A new lease on life
Kidney transplant patients praise CRH programme
For 12-and-a-half years Dwayne's life hung in the balance as he relied on frequent haemodialysis to keep his damaged kidneys going. That picture changed a year ago when he became one of the first three beneficiaries of kidney transplants at the Cornwall Regional Hospital (CRH) in Montego Bay, St James.
Today, Dwayne is still adapting to the kidney his wife gave him, but for him it has been a wonderful experience.
"It has been one that offers a second chance at life and one in which you are able to be free from the dialysis machine," declared Dwayne.
"You are able to achieve more academically, and so it gives you a new sense of drive and purpose," added Dwayne.
Debbie Ann now has only one kidney, having donated the other to her husband Dwayne.
wasn't a hard decision
"It wasn't a hard decision because I love my husband and have seen what he's been through over the many years, 12-and-a-half years, and I really think that he deserved that chance to really live and enjoy life ... and so it wasn't a hard decision; and, furthermore, I believe it is what God wanted me to do," shared Debbie Ann.
Another kidney transplant recipient, Shaneik is beaming. She was on dialysis for about six years. "The experience has been great because before, on dialysis I was extremely tired, especially the day after the transplant. Now, it's a year after and everything is going well. Ever since I did the kidney transplant I have energy and I am able to do just about everything. I got a new lease on life and I expect to live much longer."
Transplants Links Community started in 2005 and has been to six countries so far, Trinidad and Jamaica being the only two Caribbean beneficiaries of their service.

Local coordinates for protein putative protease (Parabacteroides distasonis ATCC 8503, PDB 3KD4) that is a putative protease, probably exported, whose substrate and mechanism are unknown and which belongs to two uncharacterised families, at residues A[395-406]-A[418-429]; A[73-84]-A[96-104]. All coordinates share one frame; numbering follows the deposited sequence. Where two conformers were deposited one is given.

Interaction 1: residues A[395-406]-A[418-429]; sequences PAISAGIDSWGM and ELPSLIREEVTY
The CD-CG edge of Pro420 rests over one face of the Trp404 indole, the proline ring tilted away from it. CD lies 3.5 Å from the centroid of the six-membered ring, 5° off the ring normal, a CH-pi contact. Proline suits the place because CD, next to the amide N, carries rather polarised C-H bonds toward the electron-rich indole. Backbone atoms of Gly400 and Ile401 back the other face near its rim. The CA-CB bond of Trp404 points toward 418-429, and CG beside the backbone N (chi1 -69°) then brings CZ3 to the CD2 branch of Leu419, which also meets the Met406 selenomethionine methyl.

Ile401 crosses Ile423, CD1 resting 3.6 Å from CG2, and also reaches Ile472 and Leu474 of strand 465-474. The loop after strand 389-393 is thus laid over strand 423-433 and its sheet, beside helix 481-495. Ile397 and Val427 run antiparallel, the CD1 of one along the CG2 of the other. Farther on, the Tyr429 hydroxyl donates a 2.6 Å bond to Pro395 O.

According to team spokesman and consultant nephrologist, Professor Paul Cockwell, the role of Transplant Links Community is to facilitate the development of sustainable transplant programmes in developing countries which don't have any.
"Jamaica is a great example of a country which has a high need for kidney transplantation and has excellent doctors and surgeons and in fact, infrastructure that should allow (it) to develop sustainability in kidney transplantation," said Cockwell.
"You have great surgeons in Jamaica and they are working with the Community surgical team to be trained in transplantation. Then, you have great physicians, such as Dr Curtis Yeates, who are able to manage the patients around and after transplantation," added Cockwell.
So impressed is he with the local surgeons and support staff that Cockwell declared: "I think that there is a very good chance that if the programme continues the way that it has over the last 12 months that in two years you should be at the stage where you will be doing transplants independent of Transplant Links in a physical sense."
The Transplant Links team was back at CRH last week for more surgeries and follow-up discussions with last year's recipients who are being monitored locally.
Supporting the kidney transplantation programme, head of internal medicine at CHR consultant nephrologist, Dr Curtis Yeates, noted the Jamaica Health and Lifestyle Survey 2008 which states that 25 per cent of the adult population is hypertensive and eight per cent diabetic.
Hypertension and diabetes are the most common causes of chronic kidney disease, resulting in end-stage renal failure. When the kidneys fail to less than 15 per cent, replacement treatment is needed. This can take the form of dialysis or kidney transplantation.
Members of the medical team that carried out kidney transplant operations at the Cornwall Regional Hospital last week. Front (from left) are nurse Gordon Evans, consultant surgeon from Belfast, Ireland; Clare Pattenden; theatre sister Lisabelle Wells; Jennie Jewitt-Harris, chief executive of Transplant Links Community; (back row, from left) Professor Paul Cockwell, consultant nephrologist; Andrew Ready, consultant transplant surgeon; Dr Malcolm Samuel, transplant surgeon from Trinidad; and Dr Curtis Yeates, head of Internal Medicine at CRH, consultant nephrologist.-Photos by Clinton Pickering